The “Establishment” Responds -
The Institutional and Social Impact of Protest Movements During and After the Cold War
3rd Event of the Marie Curie Conferences and Training Courses, Series of Events (SCF)
“European Protest Movements since the Cold War: The Rise of a (Trans-)national Civil Society and the Transformation
of the Public Sphere after 1945”
supported by the European Union
Conveners: Martin Klimke (HCA, University of Heidelberg, Germany), Joachim Scharloth (University of Zurich, Switzerland), Kathrin Fahlenbrach (University Halle, Germany)
Location: Heidelberg Center for American Studies (HCA), University of Heidelberg, Germany
Date: November 22-24, 2007
Whereas protest movements themselves are gradually entering the realms of scholarly analysis in Europe and U.S., the larger repercussions they caused with respect to the various institutions of society have largely been neglected. When thinking of 1953 in East Germany, 1956 in Hungary, 1968 in all of Europe, the terrorism of the 1970s, as well as 1989 in Eastern Europe, it was, however, the perception of the “establishment” which frequently posed as the embodiment of things to overcome and the major target of criticism.
It is therefore rather surprising that the manifold institutional and social reactions to these protest phenomena, both in Eastern and Western Europe as well as in the U.S., have not yet been sufficiently and comparatively explored. An examination of the various ways in which political parties, the business world, the military, trade unions, churches or other segments of society experienced, confronted or even actively contributed to protest movements is, however, essential for assessing the historical significance of these movements and their role in long-term societal changes.
As a consequence, a number of additional questions remain to be answered from a variety of political and socio-cultural perspectives, e.g.:
-How did different branches of government locally, nationally or internationally analyze and react to the challenge they faced with protest movements? How did they attempt to (de)-escalate the situation?
-To what extent did social movements influence the practices of art performance and art reception (e.g. ensemble modern, performance art)?
-What was their influence on the public use of language (e.g. political correctness) and the media systems?
-In which way did they use the established media to articulate their protest and how did the media assimilate their protest? What influence did the media coverage have on the mobilization, contents and forms of protests?
-How far did their expressive behavior influence the lifestyles of other social groups (e.g. informalization as a consequence of the ‘68-movement)?
-How were their symbolic forms adopted, transformed and commercialized by the music-, fashion- and design- and advertisement industry?
-To what extent did their concepts of an alternative lifestyle influence architecture and the planning of urban spaces?
-Furthermore, were protest movements considered representative of concerns of other social groups or even seen as triggers of larger historical developments?
The overall relationship between protest movements and their interaction in a larger social and cultural context, the influence of other historical trajectories, the various segments of society, political and legal institutions, as well as the mutual conceptions underlying these communications on a national and international level will therefore have to be examined more thoroughly than has hitherto been the case. The geopolitical situation in Europe during as well as after the bloc confrontations of the Cold War will form the framework of our analysis during this international and interdisciplinary conference.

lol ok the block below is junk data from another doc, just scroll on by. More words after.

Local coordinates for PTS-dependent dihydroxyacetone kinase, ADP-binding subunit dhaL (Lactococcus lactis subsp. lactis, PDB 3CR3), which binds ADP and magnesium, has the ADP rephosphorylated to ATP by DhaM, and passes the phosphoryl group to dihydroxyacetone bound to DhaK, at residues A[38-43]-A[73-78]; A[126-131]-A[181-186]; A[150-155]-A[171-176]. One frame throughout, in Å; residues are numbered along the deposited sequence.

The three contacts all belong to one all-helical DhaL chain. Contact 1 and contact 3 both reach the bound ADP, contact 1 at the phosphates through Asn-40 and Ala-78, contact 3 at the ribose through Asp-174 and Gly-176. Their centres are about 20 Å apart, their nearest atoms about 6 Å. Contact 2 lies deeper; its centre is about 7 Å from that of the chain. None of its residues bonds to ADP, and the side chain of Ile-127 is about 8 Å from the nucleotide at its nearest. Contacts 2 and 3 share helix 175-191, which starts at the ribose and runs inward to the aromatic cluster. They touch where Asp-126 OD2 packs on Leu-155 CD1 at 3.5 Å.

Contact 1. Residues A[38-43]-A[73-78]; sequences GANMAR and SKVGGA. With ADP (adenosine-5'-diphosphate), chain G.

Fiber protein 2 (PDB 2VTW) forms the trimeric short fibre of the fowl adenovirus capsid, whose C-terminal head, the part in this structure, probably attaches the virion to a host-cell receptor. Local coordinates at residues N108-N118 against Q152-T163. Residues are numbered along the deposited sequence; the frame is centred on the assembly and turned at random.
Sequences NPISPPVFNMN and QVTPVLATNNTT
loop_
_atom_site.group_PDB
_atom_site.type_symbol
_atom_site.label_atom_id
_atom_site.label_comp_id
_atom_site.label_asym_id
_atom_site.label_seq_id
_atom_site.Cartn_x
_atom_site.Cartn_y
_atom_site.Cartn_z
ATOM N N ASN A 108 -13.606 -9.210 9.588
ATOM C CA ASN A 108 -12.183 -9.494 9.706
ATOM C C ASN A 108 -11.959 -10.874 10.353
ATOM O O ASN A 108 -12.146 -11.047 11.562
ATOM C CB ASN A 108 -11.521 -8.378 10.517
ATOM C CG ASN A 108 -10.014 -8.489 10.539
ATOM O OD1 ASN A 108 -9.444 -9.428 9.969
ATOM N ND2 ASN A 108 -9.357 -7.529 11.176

Possible areas and topics include:
-government reactions to protest phenomena
(cooperation among various branches of government, reactions of local/regional officials)
-protest and foreign policy/diplomacy
-international responses to protest (e.g. by the European Union, NATO, the United Nations, etc.)
-political parties/organizations, lobby groups, NGOs
-media reactions and relationships to protest movements
-churches and religious communities
-art, literature and music
-languages of dissent and protest
-constructions of class and race
-the transformation of the public sphere
-pedagogy, childcare and the educational sector
-university politics and the history of science
-drug policies and legislation
-the economic sphere/business world
-trade unions and labor organizations
-the military and the intelligence community
-representations of the “Establishment”/targets of criticism (e.g. individuals, organizations, or countries)
Applications from postgraduate students, early stage researchers (PhD-students), postdocs and young scholars from all disciplinary and national backgrounds are strongly encouraged and form the main target group for this event.
All travel and accommodation costs within reasonable boundaries will be covered by the European Union.
Although the conference language will mainly be English, we also invite proposals in French, Spanish, Dutch, German and Polish, if a short summary in English is provided.
DEADLINE FOR APPLICATIONS: March 15, 2007
SELECTIONS WILL BE MADE BY: April 15, 2007
PLEASE USE ONLINE APPLICATION AT: www.protest-research.eu
FURTHER QUESTIONS OR SUGGESTIONS: email@example.com
Dr. Martin Klimke
Heidelberg Center for American Studies
University of Heidelberg
Curt und Heidemarie Engelhorn Palais
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